poetIn an interview, poet Fady Joudah discusses what it means to be a "hyphenated poet" working in America: "We fall into the old stuff of textuality, and almost everything becomes safe because nobody wants to talk about what is not safe in poetry. We fall back on the psychologic, the ethnic, the quota, and serve the perpetuation of the machine. So not much new is being examined or flayed open in the poetry world about a relationship between text and context, as it relates to a particular author. And this becomes even more pronounced, but by no means unique, in the case of the minority American. For example, a Palestinian American or an Arab American discussing ethics and morals becomes “political.” If a “bona fide,” non-minority American does, chances are it will be considered “moral,” “ethical,” “amazing spiritual vision,” and so forth, and barely the word “political” would get in."

In a Little Bit of Flour and Fat

spaEssayist Amy Butcher tells a story about her family's relationship to spaetzle: "The recipe for the dish is my grandmother’s, and it is simple: whisk together flour and egg, whisk until the dough sticks to the spoon and then, at last, snaps back against the bowl. It’s all about consistency, something you can’t put your finger on, something you just have to know. That is why there is no written recipe for this dish, this congealed mess of white that gets boiled in bits and drenched in sour cream and salt and pepper. There is no written recipe because how do you put your finger on dumpling elasticity?"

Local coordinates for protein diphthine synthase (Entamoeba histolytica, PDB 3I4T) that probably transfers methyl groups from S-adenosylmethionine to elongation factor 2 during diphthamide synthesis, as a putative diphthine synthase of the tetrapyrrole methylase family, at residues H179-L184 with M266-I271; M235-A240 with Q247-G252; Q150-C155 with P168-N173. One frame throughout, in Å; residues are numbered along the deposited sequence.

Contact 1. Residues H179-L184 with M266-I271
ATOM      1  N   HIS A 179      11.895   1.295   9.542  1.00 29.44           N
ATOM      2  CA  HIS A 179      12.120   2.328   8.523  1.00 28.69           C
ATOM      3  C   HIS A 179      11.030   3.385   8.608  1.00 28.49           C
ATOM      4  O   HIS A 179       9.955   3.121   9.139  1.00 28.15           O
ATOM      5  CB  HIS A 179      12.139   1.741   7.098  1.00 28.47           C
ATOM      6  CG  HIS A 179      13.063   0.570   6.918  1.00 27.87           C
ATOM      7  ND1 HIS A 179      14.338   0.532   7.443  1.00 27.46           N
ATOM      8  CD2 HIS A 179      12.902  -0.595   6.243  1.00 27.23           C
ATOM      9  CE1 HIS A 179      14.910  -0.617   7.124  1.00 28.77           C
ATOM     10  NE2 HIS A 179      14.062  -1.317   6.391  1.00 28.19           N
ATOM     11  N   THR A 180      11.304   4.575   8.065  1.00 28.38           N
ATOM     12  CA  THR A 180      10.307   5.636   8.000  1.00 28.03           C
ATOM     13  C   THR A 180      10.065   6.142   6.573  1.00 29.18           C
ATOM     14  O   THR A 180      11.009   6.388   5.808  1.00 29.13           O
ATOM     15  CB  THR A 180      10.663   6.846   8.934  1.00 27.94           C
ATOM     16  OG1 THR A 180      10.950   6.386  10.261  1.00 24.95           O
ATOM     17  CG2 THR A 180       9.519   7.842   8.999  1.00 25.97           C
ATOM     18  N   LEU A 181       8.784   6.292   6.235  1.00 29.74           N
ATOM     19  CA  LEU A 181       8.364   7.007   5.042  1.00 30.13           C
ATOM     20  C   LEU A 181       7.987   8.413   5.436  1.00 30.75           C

From the Hannah Arendt Center Blog

This week on the Blog: Jeffrey Champlin reviews Kimberley Curtis's article "Hannah Arendt, Feminist Theorizing, and the Debate Over New Reproductive Technologies." Wout Cornelisson considers Arendt's relationship to quotation. And, with the death of Nelson Mandela, Roger Berkowitz looks at the confluence of Arendt and Mandela's thoughts regarding violence.

 

11Nov/130

Amor Mundi 11/10/13

Arendtamormundi

Hannah Arendt considered calling her magnum opus Amor Mundi: Love of the World. Instead, she settled upon The Human Condition. What is most difficult, Arendt writes, is to love the world as it is, with all the evil and suffering in it. And yet she came to do just that. Loving the world means neither uncritical acceptance nor contemptuous rejection. Above all it means the unwavering facing up to and comprehension of that which is.

Every Sunday, The Hannah Arendt Center Amor Mundi Weekly Newsletter will offer our favorite essays and blog posts from around the web. These essays will help you comprehend the world. And learn to love it.

Skills and the Humanities